Extrinsic and Intrinsic Stains
Extrinsic and Intrinsic Stains: Tooth discoloration
is caused by multiple local and systemic conditions Extrinsic dental stains are caused by predisposing factors and other factors such as dental plaque and calculus, foods and beverages, tobacco, chromogenic bacteria, metallic compounds, and topical medications.
Intrinsic dental stains are mostly the results of dental materials (eg, tooth restorations), dental conditions and caries, infections, trauma, nutritional deficiencies medications and other disorders (e.g., complications of pregnancy, anaemia and bleeding disorders, bile duct problems), and genetic defects and hereditary diseases (eg, those affecting enamel and dentin development or maturation).
* Drinking of tea, coffee, chewing or smoking tobacco and consuming certain liquid medicines that contain iron
* Fluorosis, where the teeth develop a mottled colour due to an excess of natural fluoride in water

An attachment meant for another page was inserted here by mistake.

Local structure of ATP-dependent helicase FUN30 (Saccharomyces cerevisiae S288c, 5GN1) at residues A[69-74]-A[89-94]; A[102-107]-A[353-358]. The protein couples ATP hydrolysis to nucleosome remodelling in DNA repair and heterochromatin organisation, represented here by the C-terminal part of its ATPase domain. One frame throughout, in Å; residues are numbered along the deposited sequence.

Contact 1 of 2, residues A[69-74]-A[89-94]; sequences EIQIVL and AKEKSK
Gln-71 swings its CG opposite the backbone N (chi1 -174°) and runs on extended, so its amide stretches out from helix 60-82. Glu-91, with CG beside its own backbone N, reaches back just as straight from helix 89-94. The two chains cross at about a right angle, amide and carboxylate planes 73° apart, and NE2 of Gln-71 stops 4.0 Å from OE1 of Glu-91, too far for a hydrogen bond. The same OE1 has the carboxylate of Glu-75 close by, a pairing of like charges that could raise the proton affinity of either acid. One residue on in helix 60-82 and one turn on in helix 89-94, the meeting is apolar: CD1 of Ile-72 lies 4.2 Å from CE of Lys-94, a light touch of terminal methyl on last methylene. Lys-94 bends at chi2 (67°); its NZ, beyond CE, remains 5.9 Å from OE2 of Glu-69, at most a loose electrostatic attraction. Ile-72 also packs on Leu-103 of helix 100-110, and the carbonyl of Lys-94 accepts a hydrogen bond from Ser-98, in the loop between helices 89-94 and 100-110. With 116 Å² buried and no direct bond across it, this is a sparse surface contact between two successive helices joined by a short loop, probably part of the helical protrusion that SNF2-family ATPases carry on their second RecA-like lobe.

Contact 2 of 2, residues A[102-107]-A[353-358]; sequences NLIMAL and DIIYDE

* Root canal treatment may cause a tooth to darken if the material used to fill the tooth is dark in color
* If you are a coffee drinker and/or smoker, consider cutting back or quitting all together. Also, improve your dental hygiene by brushing and flossing regularly and getting your teeth cleaned by a dental hygienist every 6 months.
* If a single tooth is discolored as a result of a condition such as pulpitis or following root canal treatment, a porcelain or plastic veneer may be bonded to the front of the tooth, or the top of the tooth can be replaced by a crown.